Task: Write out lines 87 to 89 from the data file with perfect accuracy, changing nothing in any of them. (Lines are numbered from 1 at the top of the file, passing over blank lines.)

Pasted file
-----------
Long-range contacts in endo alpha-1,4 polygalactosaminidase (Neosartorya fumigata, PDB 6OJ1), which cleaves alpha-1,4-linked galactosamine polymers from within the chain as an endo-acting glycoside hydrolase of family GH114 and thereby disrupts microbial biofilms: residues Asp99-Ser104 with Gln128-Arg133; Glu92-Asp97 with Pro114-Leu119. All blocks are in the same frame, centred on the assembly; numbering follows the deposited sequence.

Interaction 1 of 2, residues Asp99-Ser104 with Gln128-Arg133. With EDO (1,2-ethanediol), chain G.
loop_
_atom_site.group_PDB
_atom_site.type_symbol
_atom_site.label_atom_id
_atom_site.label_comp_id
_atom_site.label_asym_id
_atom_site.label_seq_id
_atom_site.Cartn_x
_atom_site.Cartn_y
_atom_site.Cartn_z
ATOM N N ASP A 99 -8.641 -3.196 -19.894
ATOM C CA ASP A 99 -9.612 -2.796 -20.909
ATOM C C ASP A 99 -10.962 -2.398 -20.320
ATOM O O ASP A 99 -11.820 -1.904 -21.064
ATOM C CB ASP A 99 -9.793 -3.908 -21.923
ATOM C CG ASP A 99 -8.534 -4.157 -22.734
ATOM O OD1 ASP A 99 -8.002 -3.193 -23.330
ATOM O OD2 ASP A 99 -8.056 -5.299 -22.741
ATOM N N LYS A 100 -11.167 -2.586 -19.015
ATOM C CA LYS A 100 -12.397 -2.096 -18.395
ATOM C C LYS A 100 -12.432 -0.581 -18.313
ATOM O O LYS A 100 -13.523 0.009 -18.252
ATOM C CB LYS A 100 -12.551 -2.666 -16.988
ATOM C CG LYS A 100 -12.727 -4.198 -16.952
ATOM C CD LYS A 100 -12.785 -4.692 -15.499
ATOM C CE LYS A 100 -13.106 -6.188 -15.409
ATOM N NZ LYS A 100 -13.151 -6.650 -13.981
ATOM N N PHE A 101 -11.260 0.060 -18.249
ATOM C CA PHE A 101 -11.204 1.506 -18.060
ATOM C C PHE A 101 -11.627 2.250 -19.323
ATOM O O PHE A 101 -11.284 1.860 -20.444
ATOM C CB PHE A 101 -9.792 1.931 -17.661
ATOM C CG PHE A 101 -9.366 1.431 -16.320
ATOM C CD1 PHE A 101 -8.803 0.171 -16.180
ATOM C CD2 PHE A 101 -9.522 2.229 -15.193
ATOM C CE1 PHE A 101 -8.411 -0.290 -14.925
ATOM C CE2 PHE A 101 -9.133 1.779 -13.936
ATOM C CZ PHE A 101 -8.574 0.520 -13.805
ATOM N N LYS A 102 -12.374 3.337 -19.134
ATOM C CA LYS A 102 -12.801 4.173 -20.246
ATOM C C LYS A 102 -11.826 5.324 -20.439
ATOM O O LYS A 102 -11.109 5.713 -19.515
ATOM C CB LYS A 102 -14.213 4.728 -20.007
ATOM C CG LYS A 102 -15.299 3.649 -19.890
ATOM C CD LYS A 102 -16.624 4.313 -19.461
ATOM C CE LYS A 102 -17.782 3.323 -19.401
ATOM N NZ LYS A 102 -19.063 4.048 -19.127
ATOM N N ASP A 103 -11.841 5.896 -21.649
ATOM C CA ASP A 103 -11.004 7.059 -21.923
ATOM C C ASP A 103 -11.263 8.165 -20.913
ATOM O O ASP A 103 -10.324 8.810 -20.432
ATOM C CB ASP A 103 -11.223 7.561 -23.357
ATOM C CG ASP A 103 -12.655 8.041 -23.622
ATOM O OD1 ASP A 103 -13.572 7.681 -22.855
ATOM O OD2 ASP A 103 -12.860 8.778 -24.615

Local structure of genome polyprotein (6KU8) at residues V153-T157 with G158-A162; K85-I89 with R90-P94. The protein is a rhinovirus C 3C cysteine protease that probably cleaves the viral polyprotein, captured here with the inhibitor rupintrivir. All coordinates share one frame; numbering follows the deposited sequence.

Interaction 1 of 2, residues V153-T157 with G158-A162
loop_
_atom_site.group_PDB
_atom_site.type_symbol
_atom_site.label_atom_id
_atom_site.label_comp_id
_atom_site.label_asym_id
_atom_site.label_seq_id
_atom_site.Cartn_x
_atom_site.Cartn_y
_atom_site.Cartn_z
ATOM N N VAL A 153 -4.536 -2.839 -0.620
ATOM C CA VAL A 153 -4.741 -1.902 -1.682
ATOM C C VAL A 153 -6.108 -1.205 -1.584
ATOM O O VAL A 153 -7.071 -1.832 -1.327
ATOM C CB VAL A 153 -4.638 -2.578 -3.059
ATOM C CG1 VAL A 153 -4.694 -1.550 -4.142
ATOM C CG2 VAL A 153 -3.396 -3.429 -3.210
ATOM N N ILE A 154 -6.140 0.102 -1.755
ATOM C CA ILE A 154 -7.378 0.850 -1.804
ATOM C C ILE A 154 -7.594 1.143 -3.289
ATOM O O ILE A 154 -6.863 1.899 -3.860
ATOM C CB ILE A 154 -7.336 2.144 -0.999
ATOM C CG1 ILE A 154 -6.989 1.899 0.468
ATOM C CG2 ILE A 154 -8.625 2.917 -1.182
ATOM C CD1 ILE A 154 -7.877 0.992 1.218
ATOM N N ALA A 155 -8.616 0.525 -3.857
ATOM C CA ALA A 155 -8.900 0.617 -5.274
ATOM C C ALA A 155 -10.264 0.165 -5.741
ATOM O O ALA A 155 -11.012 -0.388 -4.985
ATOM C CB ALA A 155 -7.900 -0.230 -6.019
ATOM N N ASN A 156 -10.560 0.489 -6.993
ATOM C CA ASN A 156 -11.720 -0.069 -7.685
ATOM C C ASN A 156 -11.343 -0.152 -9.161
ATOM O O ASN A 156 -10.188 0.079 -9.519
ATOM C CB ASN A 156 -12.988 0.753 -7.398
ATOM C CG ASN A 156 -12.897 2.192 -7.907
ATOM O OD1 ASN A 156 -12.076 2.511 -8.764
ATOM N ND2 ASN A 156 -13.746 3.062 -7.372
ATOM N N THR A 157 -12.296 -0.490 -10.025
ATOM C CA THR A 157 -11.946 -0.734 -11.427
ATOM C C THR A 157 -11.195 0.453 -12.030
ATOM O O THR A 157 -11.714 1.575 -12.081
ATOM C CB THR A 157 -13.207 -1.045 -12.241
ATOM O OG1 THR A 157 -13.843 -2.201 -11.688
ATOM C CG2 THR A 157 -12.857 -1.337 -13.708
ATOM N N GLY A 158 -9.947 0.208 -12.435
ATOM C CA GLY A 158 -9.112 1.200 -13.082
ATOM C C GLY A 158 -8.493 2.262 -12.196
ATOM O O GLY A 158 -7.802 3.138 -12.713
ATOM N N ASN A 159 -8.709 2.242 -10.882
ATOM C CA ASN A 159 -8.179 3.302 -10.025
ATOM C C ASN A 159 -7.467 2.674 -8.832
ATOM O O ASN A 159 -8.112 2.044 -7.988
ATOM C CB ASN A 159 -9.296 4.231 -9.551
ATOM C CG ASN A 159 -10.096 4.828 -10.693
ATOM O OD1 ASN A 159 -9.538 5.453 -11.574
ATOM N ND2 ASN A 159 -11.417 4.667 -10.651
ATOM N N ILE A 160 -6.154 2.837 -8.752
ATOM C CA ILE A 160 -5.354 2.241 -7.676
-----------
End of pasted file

ATOM C C ALA A 155 -10.264 0.165 -5.741
ATOM O O ALA A 155 -11.012 -0.388 -4.985
ATOM C CB ALA A 155 -7.900 -0.230 -6.019